During drought, this is right place to be | VailDaily.com

During drought, this is right place to be

Tom Boyd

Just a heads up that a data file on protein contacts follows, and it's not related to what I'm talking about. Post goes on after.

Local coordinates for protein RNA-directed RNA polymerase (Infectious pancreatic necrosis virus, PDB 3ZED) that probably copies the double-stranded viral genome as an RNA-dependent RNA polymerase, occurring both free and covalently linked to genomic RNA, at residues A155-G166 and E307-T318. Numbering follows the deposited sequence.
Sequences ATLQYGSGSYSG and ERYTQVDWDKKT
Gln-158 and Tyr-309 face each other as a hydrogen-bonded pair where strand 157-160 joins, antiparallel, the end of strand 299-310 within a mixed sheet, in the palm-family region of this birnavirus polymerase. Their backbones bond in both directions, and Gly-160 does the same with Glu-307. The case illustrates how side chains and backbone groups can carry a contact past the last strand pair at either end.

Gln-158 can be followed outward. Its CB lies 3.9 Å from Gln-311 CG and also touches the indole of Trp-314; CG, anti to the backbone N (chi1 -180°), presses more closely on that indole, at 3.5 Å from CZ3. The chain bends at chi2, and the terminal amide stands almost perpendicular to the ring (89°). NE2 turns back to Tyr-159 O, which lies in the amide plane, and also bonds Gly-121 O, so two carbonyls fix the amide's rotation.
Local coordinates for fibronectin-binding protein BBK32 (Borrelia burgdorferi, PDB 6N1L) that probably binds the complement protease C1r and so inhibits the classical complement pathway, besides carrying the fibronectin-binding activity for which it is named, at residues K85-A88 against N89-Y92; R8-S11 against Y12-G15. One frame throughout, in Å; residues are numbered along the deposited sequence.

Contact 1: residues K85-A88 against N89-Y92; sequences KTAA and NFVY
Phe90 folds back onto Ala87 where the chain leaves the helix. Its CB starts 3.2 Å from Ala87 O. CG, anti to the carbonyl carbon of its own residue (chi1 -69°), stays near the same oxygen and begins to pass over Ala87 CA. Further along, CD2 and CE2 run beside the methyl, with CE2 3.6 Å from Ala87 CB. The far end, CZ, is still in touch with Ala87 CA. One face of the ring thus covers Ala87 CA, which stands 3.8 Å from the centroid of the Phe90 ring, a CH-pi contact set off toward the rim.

Dead fish, belly up.It sends shivers down my quivers, rattles something inside. Low water, strange weather, and I half expect some feather-laced, leather-faced shaman to step out from behind a juniper tree, point down at the dead fish, and announce that theres a plague upon us all.But, since our predecessors ran off all the local shaman many years ago, theres little chance of that.Ive seen one white-belly floating up on the Eagle River this year which is exactly three less than I saw last year.Perhaps chance, but it still provides relief.And its a reminder: No matter how bad it looks from here, the Eagle River Basin is still the place to be when it comes to Colorados drought.Wilderness Aware Raftings Joe Griener reports major fish kills on the Arkansas this year. That river, which runs at about 1,500 cubic feet per second during the average July, is running at about 250 cfs. With warm weather and little rain, the water is warmer than the average bath hovering at temperatures near 70 degrees most of the time.The Dolores was pronounced dead long ago, and rescue efforts will have to come from heaven and fish hatcheries over the next few years.The Yampa River has been closed, re-opened, and closed again. Avid fishermen from the area have told me that if it reaches 50 cfs (a real possibility at this point), that river could see a 100 percent fish kill.And for kayakers and rafters, there is little use for complaints.The Shoshone stretch of the Colorado river is reaping the benefit of the Shoshone Power Plants senior water rights. The Eagle River, and now Green Mountain Reservoir on the Blue River, have kept that stretch flowing.Paddlers from around the state are making the journey, and then sadly returning to the drivers seat of their tired cars, getting ready for two, three, even four hours of driving across a brown-dry state.Stationed, as we are, in the center of the universe, we have only an hour (give or take) to get to good water.There are basically two places to float your boat right now: Shoshone and Gore Canyon.Gore Canyon is bringing out its bones, and it looks like it will hover at around 700 cfs for a while. But its a good level, with quality play for those who seek it, and creeky routes offer a happy proxy to thundering, big-water drops.Rafters ready for the next level should call up Lakota Guides or Timberline Tours both companies offer guided trips down Gore Canyon.And Shoshone, ever-popular in August and September, is flowing low ahead of schedule. The word is out: rafts and kayaks are back to bumper-car status (even on weekdays) at our favorite class III play run.And, as usual, hidden among rocky, tough terrain there are still plenty of hideouts for river people to find their fix. (Those kinds of places, however, aren’t talked about in the newspaper.)

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